How to child-proof your iPad

How to child-proof your iPad

Kids these days. Rather than the pastimes with which our generation wiled away our childhood, like juvenile delinquency, they all want to play computer games. And even the most ‘helicopter’ parent among us every once in a while needs a bit of peace and quiet, so handing them an iPad and letting them throw birds at pigs or whack fruit with swords is actually a good thing.

The downside, though, is that your iPad also has your contacts on it. And you might be logged into Facebook or Twitter. And there’s the App Store. Oh, the App Store.

How do you stop your kids from deleting the CEO’s mobile number or from telling everyone you know that you watch TV in your underwear? Simple: parental controls.

It’s ‘General > Restrictions’ for parental controls.

Open the ‘Settings’ app, tap on ‘General’ and then ‘Restrictions’. On the next screen, tap ‘Enable Restrictions’ and you’ll need to enter a passcode. If you have a passcode for your iOS device, the passcode for ‘Restrictions’ can be the same or different. We suggest a different one, since you may have given your kids the iPad access code. If they have the code for the ‘Restrictions’, there’s no point.

The four-digit ‘Restriction’ passcode can be the same as your iPad’s passcode or different. It’s up to you, but if your kids know the iPad code, choose a different one.

Once you’ve created a passcode, you’re presented with an enormous list of options for what you might want to stop your kids from doing.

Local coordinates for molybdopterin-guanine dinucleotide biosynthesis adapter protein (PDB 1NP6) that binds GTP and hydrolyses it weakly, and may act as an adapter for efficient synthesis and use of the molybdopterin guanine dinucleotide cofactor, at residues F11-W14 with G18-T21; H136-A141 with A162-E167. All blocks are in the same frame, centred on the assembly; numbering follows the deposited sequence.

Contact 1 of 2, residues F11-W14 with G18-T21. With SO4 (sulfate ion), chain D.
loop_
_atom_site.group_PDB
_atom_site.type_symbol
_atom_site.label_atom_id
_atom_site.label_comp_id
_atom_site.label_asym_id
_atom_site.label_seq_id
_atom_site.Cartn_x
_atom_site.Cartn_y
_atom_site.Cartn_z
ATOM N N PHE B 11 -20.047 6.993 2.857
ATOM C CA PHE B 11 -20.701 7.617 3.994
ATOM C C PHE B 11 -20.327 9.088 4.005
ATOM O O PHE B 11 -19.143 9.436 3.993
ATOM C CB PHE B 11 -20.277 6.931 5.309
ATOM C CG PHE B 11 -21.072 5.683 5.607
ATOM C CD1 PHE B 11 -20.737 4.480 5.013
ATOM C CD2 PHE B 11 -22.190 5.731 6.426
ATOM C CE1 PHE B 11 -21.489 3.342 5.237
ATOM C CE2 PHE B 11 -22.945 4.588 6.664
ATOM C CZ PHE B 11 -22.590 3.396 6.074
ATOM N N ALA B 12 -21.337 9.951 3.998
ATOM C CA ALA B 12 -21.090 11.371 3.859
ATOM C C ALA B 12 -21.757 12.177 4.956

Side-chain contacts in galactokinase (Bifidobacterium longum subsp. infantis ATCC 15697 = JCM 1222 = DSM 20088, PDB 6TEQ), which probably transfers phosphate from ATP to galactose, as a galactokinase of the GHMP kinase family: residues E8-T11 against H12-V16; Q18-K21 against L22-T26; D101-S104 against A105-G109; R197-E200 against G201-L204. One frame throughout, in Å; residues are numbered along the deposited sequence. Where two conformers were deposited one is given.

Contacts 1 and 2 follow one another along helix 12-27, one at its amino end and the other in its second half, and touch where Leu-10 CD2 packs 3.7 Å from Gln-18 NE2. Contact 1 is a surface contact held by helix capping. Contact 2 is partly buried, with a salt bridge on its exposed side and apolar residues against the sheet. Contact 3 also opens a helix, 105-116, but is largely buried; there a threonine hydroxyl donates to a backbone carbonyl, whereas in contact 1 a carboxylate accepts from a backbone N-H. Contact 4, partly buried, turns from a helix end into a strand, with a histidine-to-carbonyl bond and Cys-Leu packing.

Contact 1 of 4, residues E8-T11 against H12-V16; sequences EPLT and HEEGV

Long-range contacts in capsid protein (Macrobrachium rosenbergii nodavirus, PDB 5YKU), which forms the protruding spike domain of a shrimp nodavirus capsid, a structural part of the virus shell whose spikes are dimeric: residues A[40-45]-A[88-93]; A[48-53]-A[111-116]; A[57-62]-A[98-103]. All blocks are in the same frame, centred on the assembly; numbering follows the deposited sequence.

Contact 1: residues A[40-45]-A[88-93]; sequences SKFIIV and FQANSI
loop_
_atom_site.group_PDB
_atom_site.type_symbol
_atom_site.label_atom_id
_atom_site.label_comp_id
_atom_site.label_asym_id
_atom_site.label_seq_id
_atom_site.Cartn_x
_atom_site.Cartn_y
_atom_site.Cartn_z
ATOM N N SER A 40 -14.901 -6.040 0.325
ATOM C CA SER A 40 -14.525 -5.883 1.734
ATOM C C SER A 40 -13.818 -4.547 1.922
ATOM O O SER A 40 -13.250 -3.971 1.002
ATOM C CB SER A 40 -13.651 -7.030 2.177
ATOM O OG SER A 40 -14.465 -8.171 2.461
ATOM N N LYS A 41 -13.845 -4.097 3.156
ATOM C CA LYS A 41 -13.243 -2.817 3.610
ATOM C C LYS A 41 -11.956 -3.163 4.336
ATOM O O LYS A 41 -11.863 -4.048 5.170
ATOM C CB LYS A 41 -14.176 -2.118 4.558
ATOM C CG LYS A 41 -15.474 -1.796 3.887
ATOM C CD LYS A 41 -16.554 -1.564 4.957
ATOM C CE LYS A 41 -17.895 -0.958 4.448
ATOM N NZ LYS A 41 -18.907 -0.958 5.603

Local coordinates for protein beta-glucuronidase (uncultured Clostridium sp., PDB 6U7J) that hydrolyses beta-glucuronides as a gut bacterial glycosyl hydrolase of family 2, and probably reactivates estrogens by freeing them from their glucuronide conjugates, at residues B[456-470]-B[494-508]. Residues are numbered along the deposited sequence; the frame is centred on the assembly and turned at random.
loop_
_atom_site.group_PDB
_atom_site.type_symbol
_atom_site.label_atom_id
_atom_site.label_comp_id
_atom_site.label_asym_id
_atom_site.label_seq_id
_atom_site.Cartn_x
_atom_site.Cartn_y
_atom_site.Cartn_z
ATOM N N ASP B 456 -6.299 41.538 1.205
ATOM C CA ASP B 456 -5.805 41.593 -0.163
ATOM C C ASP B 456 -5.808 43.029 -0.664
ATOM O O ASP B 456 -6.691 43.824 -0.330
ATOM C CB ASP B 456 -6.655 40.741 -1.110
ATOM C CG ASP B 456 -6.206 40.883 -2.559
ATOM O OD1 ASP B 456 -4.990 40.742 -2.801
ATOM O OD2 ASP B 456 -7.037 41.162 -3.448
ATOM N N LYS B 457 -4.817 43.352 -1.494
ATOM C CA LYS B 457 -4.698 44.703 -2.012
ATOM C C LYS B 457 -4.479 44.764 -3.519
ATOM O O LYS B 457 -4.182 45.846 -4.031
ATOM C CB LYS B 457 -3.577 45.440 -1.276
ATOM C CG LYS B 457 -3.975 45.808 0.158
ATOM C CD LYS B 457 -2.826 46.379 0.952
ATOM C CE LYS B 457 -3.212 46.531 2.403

In the first section, labelled ‘Allow’, we suggest leaving the ‘Camera’ allowed (because kids take cool photos and videos) and leaving Siri on (because it’s fun), but deactivating everything else. In the next section, ‘Allowed Content’, you have fine-grained control over what apps and content your kids can use based on the iTunes Store’s ratings. Obviously this only affects content you’ve bought from the iTunes Store or that you’ve rated yourself (that’s for another tutorial). Different types of content have different rating systems, so go through each category and see how finely you want to restrict things.

Most importantly, switch off ‘In-App Purchases’. Even if you’re not silly enough to have given the kids your iTunes password, they have a 15-minute window after you’ve entered it to buy things. And some of the things you can buy via in-app purchase are scarily expensive. Seriously, switch it off.

There’s obviously more that you can control (or choose not to) with ‘Restrictions’ than there’s space for here. Explore the options to keep your kids – and yourself – protected.

The YouTube exception

Back in the old days, there was a YouTube app for the iPad and iPhone that Apple built. It wasn’t very good, but you could stop access to it using the iPad’s ‘Restrictions’ settings. Now that Apple has removed its YouTube app and Google has built its own, that’s no longer an option.

You can restrict access to the kind of content your kids watch on YouTube via the app’s settings. However, that won’t stop them chewing through your download quota with Minecraft videos. If you want to stop your kids watching YouTube, you can restrict access to it in the ‘Allowed Content’ section of the ‘Restrictions’ settings by allowing only apps rated up to ’9+’ (YouTube is rated ’12+’). This will also block any other apps with higher ratings.

The YouTube app has fairly crude content protection to stop your kids seeing explicit content, but it’s self-regulated by the YouTube community.

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